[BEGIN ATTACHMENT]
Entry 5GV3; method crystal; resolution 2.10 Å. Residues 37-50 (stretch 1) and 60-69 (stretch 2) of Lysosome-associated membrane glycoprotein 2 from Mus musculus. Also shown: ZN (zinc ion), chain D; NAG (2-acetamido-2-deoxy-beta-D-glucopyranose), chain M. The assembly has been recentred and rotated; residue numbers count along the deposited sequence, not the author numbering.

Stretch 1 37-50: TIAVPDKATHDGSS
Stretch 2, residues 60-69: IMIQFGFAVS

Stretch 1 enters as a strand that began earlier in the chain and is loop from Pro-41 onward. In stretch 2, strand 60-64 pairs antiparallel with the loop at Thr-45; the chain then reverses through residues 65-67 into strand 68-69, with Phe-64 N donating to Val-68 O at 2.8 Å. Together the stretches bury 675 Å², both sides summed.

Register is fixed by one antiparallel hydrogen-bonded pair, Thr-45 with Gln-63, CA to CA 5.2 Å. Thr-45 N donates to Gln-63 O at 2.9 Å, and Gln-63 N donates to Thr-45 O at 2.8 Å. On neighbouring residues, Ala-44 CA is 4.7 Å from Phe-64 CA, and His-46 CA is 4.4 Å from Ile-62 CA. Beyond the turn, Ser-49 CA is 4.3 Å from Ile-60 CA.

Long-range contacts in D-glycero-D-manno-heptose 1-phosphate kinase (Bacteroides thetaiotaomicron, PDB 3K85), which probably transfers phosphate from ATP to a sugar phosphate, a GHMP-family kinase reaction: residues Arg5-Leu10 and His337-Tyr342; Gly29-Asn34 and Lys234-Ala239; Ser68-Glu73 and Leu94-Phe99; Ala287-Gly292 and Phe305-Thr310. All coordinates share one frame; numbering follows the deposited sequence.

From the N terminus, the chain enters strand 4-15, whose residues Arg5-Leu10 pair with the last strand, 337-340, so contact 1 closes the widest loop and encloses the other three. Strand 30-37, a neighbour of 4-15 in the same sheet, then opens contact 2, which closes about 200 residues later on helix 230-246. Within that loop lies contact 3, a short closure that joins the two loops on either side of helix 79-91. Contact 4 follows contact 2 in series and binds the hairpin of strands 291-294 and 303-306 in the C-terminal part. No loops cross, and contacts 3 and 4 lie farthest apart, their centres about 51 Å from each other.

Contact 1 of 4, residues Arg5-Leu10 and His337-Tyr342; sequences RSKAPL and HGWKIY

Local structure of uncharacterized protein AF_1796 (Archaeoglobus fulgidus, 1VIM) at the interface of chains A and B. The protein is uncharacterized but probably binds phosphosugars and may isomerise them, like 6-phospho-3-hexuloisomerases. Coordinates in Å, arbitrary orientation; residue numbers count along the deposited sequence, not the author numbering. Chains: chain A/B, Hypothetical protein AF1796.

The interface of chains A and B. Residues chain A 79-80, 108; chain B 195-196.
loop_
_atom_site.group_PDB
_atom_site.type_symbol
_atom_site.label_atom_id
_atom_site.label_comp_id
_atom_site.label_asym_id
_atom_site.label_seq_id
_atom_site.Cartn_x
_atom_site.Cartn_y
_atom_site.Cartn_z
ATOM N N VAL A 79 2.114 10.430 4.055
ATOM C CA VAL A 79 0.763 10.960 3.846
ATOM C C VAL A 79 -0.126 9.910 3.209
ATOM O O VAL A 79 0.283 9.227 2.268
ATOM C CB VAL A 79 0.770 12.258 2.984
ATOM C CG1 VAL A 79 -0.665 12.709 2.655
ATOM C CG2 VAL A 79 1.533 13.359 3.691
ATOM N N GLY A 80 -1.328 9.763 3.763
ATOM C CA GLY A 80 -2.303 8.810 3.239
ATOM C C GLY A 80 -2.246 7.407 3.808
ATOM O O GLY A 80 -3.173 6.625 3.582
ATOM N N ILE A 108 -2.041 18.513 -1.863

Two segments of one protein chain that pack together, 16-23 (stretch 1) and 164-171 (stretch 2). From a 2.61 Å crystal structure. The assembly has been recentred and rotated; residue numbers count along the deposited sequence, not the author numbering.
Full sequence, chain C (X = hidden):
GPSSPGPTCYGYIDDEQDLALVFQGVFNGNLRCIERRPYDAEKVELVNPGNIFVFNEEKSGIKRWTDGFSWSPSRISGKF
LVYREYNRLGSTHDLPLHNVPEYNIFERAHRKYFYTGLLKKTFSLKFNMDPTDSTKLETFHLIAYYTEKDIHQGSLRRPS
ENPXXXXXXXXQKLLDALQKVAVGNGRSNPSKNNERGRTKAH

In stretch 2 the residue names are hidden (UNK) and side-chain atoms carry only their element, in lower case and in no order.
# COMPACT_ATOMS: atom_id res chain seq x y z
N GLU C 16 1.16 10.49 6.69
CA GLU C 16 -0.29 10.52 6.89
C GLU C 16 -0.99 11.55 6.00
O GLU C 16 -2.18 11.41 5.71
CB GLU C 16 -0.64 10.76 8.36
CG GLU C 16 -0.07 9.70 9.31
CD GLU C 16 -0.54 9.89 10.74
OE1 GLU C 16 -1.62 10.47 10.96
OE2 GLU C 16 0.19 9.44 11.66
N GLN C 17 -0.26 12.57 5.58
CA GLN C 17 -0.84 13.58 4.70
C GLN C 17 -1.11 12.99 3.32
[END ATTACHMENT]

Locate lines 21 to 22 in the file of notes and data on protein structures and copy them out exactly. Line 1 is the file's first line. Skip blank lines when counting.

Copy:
ATOM N N VAL A 79 2.114 10.430 4.055
ATOM C CA VAL A 79 0.763 10.960 3.846